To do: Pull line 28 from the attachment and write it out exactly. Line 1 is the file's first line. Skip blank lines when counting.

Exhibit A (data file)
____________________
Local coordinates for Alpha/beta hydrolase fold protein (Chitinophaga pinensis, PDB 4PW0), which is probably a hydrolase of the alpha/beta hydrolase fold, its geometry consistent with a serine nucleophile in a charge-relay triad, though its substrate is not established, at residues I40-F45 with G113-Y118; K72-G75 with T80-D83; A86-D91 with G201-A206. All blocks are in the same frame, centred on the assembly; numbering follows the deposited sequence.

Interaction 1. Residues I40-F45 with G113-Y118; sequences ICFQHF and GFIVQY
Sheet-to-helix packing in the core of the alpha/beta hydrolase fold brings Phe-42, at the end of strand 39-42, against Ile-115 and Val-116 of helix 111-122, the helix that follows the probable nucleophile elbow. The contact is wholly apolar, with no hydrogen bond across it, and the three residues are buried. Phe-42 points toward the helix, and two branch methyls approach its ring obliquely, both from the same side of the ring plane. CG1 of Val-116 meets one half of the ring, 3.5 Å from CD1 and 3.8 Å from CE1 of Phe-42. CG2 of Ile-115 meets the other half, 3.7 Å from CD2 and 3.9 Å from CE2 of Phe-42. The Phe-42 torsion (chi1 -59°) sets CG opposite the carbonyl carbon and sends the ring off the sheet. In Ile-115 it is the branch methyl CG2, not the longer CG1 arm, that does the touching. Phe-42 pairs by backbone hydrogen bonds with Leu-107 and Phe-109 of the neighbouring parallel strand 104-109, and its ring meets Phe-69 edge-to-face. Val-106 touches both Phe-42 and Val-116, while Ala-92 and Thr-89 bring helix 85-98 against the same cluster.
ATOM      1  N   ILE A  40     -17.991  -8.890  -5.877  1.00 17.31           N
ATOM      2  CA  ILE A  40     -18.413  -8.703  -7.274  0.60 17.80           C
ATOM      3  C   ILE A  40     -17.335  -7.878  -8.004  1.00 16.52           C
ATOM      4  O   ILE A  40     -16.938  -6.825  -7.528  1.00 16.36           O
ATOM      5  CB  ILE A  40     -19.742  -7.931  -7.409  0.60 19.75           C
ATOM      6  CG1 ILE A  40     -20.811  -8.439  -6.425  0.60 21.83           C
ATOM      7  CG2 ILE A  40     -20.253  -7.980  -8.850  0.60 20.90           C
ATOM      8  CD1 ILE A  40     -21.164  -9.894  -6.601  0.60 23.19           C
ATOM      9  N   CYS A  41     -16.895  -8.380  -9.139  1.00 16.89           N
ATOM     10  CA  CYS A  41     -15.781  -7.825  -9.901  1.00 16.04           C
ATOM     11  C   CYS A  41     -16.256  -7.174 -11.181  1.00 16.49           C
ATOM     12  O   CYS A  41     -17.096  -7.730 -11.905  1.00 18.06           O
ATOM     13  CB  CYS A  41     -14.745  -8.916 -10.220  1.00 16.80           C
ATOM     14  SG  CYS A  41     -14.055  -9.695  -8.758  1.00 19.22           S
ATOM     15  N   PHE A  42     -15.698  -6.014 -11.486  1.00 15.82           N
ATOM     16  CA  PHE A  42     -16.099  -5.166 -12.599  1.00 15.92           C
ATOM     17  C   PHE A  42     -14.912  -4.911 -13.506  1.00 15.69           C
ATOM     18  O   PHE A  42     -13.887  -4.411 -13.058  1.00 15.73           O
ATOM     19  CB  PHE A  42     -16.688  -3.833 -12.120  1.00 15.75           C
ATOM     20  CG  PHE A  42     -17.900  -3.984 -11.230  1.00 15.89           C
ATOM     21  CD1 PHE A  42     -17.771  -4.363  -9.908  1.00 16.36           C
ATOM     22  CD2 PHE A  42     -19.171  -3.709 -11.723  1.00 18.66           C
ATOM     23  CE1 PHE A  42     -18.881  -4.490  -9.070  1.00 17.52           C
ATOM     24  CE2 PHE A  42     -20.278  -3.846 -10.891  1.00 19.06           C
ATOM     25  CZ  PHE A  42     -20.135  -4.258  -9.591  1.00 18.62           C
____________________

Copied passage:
ATOM     25  CZ  PHE A  42     -20.135  -4.258  -9.591  1.00 18.62           C